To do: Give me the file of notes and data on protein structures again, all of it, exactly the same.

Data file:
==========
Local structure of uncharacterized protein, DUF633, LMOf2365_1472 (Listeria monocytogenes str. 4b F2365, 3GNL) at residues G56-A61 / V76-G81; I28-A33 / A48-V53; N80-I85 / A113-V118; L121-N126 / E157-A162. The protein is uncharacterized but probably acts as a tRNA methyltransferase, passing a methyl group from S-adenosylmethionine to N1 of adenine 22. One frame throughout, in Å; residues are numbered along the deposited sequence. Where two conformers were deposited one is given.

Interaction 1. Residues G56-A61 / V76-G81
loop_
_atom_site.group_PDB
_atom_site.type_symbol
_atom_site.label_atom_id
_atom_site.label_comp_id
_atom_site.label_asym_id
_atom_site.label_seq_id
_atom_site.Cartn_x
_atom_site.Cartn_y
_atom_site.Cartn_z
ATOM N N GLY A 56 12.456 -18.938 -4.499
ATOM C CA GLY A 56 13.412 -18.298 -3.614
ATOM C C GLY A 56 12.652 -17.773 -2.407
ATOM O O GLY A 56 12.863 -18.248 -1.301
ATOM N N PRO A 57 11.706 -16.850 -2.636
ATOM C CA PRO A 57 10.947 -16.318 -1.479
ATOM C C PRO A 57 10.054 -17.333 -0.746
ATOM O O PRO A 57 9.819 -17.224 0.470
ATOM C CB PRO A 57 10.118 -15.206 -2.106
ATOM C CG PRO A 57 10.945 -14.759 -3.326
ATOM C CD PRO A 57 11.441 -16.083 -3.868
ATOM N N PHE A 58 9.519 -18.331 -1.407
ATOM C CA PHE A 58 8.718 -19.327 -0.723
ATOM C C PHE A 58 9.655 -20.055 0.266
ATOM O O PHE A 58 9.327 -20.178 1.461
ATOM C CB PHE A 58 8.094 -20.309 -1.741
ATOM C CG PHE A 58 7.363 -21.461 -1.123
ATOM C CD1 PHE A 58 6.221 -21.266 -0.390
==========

Local structure of uncharacterized protein, DUF633, LMOf2365_1472 (Listeria monocytogenes str. 4b F2365, 3GNL) at residues G56-A61 / V76-G81; I28-A33 / A48-V53; N80-I85 / A113-V118; L121-N126 / E157-A162. The protein is uncharacterized but probably acts as a tRNA methyltransferase, passing a methyl group from S-adenosylmethionine to N1 of adenine 22. One frame throughout, in Å; residues are numbered along the deposited sequence. Where two conformers were deposited one is given.

Interaction 1. Residues G56-A61 / V76-G81
loop_
_atom_site.group_PDB
_atom_site.type_symbol
_atom_site.label_atom_id
_atom_site.label_comp_id
_atom_site.label_asym_id
_atom_site.label_seq_id
_atom_site.Cartn_x
_atom_site.Cartn_y
_atom_site.Cartn_z
ATOM N N GLY A 56 12.456 -18.938 -4.499
ATOM C CA GLY A 56 13.412 -18.298 -3.614
ATOM C C GLY A 56 12.652 -17.773 -2.407
ATOM O O GLY A 56 12.863 -18.248 -1.301
ATOM N N PRO A 57 11.706 -16.850 -2.636
ATOM C CA PRO A 57 10.947 -16.318 -1.479
ATOM C C PRO A 57 10.054 -17.333 -0.746
ATOM O O PRO A 57 9.819 -17.224 0.470
ATOM C CB PRO A 57 10.118 -15.206 -2.106
ATOM C CG PRO A 57 10.945 -14.759 -3.326
ATOM C CD PRO A 57 11.441 -16.083 -3.868
ATOM N N PHE A 58 9.519 -18.331 -1.407
ATOM C CA PHE A 58 8.718 -19.327 -0.723
ATOM C C PHE A 58 9.655 -20.055 0.266
ATOM O O PHE A 58 9.327 -20.178 1.461
ATOM C CB PHE A 58 8.094 -20.309 -1.741
ATOM C CG PHE A 58 7.363 -21.461 -1.123
ATOM C CD1 PHE A 58 6.221 -21.266 -0.390